UK paramedics now able to prescribe medicine
A new law allows advanced paramedics to prescribe medicine to patients who need help, but do not need to see a doctor
By EMS1 Staff
LEEDS, England — A new law in England allows advanced paramedics to prescribe medicine to patients who do not need to see a doctor.
BBC reported that around 700 paramedics will be trained and qualified to write prescriptions to patients they treat at home, with the idea that it will reduce hospital transports.
"It will make it easier for them to receive treatment at home, eliminate the need to see a second professional in many cases, and reduce the need for transportation into hospital that isn't clinically necessary,” Patients Association chief executive Rachel Power said. "They will be able to start treatment without delay, which for some will be critical."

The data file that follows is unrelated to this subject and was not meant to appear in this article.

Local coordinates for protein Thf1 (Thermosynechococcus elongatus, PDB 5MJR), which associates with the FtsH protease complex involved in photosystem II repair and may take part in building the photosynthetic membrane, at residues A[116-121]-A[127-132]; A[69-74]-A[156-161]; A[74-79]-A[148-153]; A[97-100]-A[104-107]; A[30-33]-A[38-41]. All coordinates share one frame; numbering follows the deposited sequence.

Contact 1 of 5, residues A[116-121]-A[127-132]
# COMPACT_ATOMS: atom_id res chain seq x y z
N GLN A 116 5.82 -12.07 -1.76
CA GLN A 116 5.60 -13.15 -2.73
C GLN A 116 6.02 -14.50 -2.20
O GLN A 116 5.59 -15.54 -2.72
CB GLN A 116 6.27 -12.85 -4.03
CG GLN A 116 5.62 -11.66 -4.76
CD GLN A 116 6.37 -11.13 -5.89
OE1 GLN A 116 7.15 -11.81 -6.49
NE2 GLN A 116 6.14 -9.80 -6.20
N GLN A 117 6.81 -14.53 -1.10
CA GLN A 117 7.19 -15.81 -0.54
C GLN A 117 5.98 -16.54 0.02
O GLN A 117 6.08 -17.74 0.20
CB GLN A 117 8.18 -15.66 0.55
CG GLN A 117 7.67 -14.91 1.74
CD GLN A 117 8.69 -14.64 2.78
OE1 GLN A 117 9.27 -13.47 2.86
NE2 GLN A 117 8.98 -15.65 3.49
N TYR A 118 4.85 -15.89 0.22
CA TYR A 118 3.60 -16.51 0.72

Advanced paramedic Gemma Walsh said the new ability is a “fantastic development.”
"It will allow us to really complete our care,” she said. “Going to a patient, we already do thorough history assessments, coming up with working diagnoses and management plans, and being able to complete that care will be of complete benefit to the patient."
"Increasing the range of treatments offered by paramedics closer to people's homes is another significant step in transforming emergency care, as ambulance clinicians increasingly become part of community urgent treatment services,” a National Health Service spokesperson said.
Our advanced paramedic Gemma gave an insight into her work to BBC News – explaining how being able to prescribe medicine would be— London Ambulance (@Ldn_Ambulance) March 31, 2018
better for patients and for health services. https://t.co/yB2xKI1m5D pic.twitter.com/71mc7wKPRI